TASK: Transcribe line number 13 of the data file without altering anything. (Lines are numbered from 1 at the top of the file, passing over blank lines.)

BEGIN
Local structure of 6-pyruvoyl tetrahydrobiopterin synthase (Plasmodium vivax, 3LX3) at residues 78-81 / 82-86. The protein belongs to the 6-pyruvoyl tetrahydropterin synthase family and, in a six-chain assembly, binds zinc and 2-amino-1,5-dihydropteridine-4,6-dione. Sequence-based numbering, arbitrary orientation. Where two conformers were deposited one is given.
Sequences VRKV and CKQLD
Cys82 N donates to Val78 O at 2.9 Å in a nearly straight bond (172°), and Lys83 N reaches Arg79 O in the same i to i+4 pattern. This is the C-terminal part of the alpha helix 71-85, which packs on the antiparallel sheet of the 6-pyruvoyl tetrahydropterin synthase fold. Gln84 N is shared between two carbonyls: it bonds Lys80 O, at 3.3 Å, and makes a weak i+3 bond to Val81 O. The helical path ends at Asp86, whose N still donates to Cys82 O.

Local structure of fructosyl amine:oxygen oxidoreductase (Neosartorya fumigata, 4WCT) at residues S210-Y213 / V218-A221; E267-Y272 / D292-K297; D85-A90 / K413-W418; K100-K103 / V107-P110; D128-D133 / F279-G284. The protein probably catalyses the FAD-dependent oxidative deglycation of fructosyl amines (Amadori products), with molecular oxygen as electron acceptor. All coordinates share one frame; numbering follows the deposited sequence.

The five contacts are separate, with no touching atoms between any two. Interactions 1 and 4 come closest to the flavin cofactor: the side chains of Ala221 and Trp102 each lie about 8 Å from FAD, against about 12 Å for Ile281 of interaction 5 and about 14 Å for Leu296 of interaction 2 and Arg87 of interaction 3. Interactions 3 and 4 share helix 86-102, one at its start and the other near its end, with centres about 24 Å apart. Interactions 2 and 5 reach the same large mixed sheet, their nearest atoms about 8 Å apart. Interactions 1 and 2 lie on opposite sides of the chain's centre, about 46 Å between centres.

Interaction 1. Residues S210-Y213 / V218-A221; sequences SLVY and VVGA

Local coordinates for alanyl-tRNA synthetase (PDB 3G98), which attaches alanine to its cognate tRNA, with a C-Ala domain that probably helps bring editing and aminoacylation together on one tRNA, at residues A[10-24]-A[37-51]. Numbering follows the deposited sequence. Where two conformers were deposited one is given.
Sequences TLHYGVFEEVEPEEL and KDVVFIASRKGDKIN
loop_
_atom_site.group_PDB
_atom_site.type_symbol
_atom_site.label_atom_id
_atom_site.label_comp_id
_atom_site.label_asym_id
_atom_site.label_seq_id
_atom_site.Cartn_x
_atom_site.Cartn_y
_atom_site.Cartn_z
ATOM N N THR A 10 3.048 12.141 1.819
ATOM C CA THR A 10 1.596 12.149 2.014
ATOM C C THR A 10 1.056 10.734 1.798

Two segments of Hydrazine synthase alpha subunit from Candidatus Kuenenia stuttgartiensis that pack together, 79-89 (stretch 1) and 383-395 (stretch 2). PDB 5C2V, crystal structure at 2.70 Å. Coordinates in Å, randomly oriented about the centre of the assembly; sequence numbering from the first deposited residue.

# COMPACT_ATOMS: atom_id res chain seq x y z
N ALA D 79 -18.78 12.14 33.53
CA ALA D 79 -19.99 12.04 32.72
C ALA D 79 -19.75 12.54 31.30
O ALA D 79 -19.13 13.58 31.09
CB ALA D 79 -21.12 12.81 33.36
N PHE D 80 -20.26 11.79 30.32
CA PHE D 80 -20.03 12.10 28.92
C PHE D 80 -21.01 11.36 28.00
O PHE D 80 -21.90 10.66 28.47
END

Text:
_atom_site.label_comp_id